The Impact of the Trump Administration's Solar Tariff
Posted on 04-19-2018
By Huiru (Ruth) Kang
In 2012, the Obama administration imposed tariffs on solar cells and panels imported from China. The move did not lead to a resurgence of American solar manufacturing. Instead, by 2017, 25 US manufacturers went out of business, only two solar cell and panel manufacturers remained viable, while eight others produced panels using imported cells. At the same time, imports grew by nearly 500% from 2012 to 2016. To protect domestic manufacturers, President Trump pledges to levy tariffs on all solar cell and panel imports from nearly every country in the world. Will the new tariff revive solar panel manufacturers in the US so that they could compete globally? Specifically, will the US manufacturers be able to compete with Chinese peers, which produce 60% of the global solar cells?
The answer is no for both questions. The US cannot revive its solar panel manufacturing by trying to protect firms competing against Chinese peers, as global manufacturers have been struggling with already thin margins. China’s production cost was $0.50 per watt in late 2012, and U.S. manufacturers were not competitive then. The production cost for Chinese manufacturers was estimated to fall to $0.36 per watt by the end of 2017. Will the new tariff close the price gap between Chinese and the US manufacturers? Probably not, at least in the short term. It is difficult to predict how the new tariff would change the solar panel manufacturing in the long term due to policy uncertainty. A couple manufacturers already announced their plans to ramp up production, but new capacity takes time. In fact, as the new tariffs are reduced and expire over four years, investors may be reluctant to bet big to fund new production facilities now in the US. The impact of the tariff in the first year is estimated to be between $0.10 to $0.12 per watt, and will decrease to $0.04 to $0.05 per watt in the fourth year.
Meanwhile, the new tariff is not sufficient to alter the market position of Chinese solar panel manufacturers. On one hand, China’s solar manufacturing has long benefitted from its domestic stable and favorable policy environment, enabling manufactures to scale up production to sell high volume with low profit margin. For example, the Chinese government announced in 2013 that distributed photovoltaic power generation projects would be given a standard subsidy, and such financial support is granted for period of 20 years. On the other hand, the overall competitiveness of Chinese solar panel manufacturing comes from a combination of several factors, rather than state subsidies alone. One factor that has been overlooked is that most solar manufacturers in China are privately-owned companies and they are facing intense completion at home. Suntec, one of China’s largest solar panel manufacturers, was bankrupt in 2013. Another two major manufacturers, Chaori Energy and LDK Solar also went bankrupt in 2014 and in 2015 respectively. Those that remain have learned to be profitable, especially considering that Chinese government plans to phase out subsidies to support deployment of renewable electricity generation systems. Indeed, those tariffs imposed by the US and other countries, which will squeeze the margins of Chinese manufacturers, are forcing them to innovate to survive. As a result, China now has a stronger solar panel manufacturing industry compared with 2012.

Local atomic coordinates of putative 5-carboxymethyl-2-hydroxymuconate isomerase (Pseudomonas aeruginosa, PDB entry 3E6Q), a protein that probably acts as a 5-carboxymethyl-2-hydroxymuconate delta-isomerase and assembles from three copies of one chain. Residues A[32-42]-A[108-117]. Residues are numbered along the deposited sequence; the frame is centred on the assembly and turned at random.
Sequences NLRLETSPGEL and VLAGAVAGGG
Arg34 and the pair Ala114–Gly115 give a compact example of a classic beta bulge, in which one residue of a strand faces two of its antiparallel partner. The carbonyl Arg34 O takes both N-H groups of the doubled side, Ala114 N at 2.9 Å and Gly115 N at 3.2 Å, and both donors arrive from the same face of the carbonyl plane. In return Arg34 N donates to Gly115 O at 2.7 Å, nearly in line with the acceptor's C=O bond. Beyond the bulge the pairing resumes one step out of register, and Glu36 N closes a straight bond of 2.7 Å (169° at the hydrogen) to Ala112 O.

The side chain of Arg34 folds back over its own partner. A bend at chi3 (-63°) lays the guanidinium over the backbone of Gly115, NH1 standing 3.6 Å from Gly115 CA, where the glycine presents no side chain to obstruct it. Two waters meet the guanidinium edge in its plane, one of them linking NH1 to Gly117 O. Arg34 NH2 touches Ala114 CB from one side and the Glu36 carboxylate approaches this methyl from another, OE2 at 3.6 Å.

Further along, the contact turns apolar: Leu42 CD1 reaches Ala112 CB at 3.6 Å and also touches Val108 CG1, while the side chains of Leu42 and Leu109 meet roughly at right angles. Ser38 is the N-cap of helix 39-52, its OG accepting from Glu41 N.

Instead of reviving the solar manufacturing in the US, the new tariff may undermine the panel assembly, installation and maintenance in the short-term. By artificially raising the price of imports, the tariffs make it easier for U.S. manufacturers to compete. However, these potential manufacturing job gains are probably offset by the job losses from other sectors of solar industry, such as the installation. Although up to 6,400 jobs could be created in solar manufacturing, the Solar Energy Industries Association predicts that the industry will lose 23,000 jobs this year alone. The likely solar panel costs increase may represent a 3% to 4% increase in the cost of a solar installation for American homeowners. This clearly shows that the cost of the new tariff is not limited to those jobs directly affected.
The actual impacts of the new tariffs on both the US and global solar industry remain to be seen. Following South Korea, the European Union and China separately filed complaints with the World Trade Organization to seek consultation with over the US solar tariffs. If history is any indication, then it is possible that the WTO will overturn the US import tariffs. Indeed, the US tried to protect domestic steel mills with import tariffs in 2002, but this case was overturned by the WTO in 2003 and those tariffs were lifted in the same year. Before such action happens, the US solar industry will suffer in the short term.
Huiru (Ruth) Kang is a Master of Public Administration student at the University of Pittsburgh, Graduate School of Public and International Affairs. Her research interests include international cooperation on clean energy, energy poverty alleviation, and climate change.
About the blog: The GSPIA Energy and Environment blog provides commentary and analysis that furthers understanding of E&E issues of public interest. Its primary contributors are GSPIA faculty and students.